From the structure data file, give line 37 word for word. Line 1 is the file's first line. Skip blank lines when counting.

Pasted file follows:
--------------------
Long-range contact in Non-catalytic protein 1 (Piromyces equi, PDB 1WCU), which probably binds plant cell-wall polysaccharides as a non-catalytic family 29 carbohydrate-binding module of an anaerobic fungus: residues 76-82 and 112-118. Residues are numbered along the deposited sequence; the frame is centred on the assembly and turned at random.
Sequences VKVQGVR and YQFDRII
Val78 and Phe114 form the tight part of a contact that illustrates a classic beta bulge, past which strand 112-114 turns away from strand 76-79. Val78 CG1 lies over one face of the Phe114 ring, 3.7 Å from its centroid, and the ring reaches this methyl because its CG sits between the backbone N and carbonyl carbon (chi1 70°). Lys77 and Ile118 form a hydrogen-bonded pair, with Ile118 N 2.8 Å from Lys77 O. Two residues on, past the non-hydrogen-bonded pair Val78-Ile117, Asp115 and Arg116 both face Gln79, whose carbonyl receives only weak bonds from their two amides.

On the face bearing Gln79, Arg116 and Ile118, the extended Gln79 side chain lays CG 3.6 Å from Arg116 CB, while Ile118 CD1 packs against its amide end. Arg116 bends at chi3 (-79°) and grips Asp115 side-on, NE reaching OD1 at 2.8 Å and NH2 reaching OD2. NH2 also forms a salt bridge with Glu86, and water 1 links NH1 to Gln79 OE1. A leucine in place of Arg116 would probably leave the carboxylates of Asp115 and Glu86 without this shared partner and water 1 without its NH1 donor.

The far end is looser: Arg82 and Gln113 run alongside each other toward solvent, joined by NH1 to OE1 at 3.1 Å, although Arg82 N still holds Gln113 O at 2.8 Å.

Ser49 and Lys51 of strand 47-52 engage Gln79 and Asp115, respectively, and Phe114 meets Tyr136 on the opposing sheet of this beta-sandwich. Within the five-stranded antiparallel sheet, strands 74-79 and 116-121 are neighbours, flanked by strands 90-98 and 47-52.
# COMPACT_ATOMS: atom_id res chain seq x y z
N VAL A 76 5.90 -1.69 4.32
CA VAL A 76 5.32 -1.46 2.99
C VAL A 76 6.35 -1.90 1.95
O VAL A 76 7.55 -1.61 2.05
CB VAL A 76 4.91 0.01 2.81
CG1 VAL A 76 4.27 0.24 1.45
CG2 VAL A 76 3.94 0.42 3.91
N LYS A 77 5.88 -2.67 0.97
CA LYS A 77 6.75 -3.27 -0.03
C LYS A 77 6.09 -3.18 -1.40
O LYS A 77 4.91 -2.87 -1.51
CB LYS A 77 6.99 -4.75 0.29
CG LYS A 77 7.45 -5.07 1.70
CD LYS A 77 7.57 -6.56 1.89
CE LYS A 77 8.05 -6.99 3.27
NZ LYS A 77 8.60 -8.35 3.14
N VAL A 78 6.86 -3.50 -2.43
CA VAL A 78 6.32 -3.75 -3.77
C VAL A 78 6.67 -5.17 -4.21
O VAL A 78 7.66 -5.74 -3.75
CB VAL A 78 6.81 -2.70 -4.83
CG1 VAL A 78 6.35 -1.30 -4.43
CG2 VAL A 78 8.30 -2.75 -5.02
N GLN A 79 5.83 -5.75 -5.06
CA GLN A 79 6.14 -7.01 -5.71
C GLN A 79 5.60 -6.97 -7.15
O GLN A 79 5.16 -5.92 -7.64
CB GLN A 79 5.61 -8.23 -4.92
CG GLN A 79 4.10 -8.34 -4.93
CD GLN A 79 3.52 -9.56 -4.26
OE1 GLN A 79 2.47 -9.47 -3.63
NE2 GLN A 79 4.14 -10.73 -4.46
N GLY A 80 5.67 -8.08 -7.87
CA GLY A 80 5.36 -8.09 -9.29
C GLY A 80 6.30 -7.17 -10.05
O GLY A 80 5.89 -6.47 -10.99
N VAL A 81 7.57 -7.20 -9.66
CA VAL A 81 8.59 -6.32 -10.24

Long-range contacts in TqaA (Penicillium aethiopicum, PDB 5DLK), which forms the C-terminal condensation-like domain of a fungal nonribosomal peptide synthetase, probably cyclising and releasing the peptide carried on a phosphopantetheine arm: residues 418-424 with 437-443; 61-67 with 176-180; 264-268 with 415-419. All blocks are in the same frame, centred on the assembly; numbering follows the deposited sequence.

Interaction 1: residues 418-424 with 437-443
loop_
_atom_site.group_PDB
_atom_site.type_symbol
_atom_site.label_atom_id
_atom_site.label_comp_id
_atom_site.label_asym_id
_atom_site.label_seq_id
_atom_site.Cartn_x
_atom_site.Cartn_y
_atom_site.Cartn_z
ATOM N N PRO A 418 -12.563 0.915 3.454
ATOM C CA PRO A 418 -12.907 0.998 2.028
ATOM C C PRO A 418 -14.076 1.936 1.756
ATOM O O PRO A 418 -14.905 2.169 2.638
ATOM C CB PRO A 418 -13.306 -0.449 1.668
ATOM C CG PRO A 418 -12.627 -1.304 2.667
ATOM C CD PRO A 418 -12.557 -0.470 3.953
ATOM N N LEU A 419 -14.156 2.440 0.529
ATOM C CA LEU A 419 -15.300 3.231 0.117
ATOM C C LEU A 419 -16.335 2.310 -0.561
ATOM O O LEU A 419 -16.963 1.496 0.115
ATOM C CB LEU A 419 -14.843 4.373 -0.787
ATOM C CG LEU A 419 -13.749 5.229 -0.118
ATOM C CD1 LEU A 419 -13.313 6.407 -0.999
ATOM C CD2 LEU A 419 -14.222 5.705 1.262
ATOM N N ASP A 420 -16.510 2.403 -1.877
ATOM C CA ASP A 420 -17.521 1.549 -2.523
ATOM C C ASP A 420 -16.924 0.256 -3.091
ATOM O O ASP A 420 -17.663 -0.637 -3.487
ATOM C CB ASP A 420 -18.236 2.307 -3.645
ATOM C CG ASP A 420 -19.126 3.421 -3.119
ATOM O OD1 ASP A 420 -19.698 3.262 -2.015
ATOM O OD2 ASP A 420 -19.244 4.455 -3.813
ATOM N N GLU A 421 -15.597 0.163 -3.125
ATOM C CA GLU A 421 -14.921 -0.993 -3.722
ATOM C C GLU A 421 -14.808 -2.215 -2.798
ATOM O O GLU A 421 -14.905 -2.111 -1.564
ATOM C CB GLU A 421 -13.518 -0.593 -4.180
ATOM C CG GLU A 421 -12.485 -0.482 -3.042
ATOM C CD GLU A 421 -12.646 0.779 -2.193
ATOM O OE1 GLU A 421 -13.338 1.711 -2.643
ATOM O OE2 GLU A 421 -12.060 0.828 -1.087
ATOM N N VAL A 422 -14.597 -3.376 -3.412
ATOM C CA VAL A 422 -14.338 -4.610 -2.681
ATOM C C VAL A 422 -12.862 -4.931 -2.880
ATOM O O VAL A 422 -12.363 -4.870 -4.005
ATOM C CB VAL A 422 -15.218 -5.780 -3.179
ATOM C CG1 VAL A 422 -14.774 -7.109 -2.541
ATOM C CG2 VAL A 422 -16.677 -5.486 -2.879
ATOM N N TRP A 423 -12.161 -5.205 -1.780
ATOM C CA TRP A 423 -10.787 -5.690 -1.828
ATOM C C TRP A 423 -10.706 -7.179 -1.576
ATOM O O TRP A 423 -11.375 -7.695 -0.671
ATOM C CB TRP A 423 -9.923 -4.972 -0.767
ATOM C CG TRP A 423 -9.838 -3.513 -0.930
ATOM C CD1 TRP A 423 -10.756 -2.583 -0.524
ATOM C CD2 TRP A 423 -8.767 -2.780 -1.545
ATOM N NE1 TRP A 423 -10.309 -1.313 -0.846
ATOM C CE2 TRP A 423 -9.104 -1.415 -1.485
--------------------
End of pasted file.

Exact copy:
CD GLN A 79 3.52 -9.56 -4.26